Thanks to Jen and Kellee at Teach Mentor Texts for hosting the meme “It’s Monday! What are you reading? From Picture Books to YA”.
My reading last week feels a bit off, but I think that with events in Boston, and overseeing two science fair projects and a living/wax museum project, I’ve been a bit distracted. Like so many, I’m thankful it is all resolved and that Boston can get back to it. Below is my favorite tweet from last week, which I whole-heartedly endorse:
My Recent Books . . .
So good and creepy, and even better when paired with the audio, which is read by Neil Gaiman. Klassen’s illustrations are pitch perfect. I’d share this with grades three and up, and perhaps for selected readers younger than that . . . when read right, it’s pretty creepy, even though the dark is not that evil! Tall, who is eleven, was quite impressed, which doesn’t happen too often for her with picture books. (2013)
I loved the premise of this book where two teens develop a relationship by passing a notebook filled with personal thoughts and challenges to each other, in scavenger hunt fashion. As they contemplate meeting “in real life” they wonder if the real Lily and Dash can live up to the ones created and experienced through their writings. Sometimes the characters seemed overly precocious and wise beyond their 16 years, but I was willing to cast that aside for the story. The craziness that Dash and Lily experience at the end of the book didn’t seem to mesh very well with the rest of the story, but I guess it had to come to a crescendo somehow. I did love the Christmas-time in NYC setting. I’d recommend this for 9th grade and up . . . as far as YA content it was pretty “clean” with some underage drinking, language, and passing references to sexual situations. (2011)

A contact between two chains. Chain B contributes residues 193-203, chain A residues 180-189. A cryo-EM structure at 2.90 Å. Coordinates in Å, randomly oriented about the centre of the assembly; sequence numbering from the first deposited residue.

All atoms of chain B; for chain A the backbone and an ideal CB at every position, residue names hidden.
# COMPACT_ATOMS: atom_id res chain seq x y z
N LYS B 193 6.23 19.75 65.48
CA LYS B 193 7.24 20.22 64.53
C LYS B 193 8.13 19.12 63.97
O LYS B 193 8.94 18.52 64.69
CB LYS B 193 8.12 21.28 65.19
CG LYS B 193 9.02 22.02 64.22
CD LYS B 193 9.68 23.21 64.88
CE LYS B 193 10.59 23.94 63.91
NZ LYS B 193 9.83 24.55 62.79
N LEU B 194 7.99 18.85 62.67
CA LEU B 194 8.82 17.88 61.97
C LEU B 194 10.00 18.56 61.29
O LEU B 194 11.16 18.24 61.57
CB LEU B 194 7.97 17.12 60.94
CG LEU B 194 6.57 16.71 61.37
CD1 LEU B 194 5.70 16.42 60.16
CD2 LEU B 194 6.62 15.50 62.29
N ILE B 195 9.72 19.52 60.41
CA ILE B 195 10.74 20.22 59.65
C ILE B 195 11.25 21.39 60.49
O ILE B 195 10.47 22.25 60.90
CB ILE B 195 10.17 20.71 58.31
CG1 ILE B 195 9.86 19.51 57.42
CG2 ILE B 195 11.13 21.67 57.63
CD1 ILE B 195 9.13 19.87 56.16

I really enjoyed this story and so admired Jo’s determination to get out of her rather rotten world in 1950s New Orleans. This is so wildly different in setting and tone than Between Shades of Gray, but Supetys is clearly a talented writer. She creates both great imagery of New Orleans and well-balanced tension in the storyline. While billed as a YA/Teen novel, I suspect it’s going to appeal more to older teens and adults. Jo’s neglectful and virtual absent mother is a prostitute in an elaborate French Quarter brothel, and Jo has finished high school, but has not yet started college. With the complexities of that career/lifestyle, it just doesn’t feel very teen-ish to me. (2013)
Next up . . .
1943 Newbery Medal winner. I’m really going to start this.
Ambitious, I know given my reading time of late, but if I have time, I hope to start this.
Do share what you are reading! Have a great week!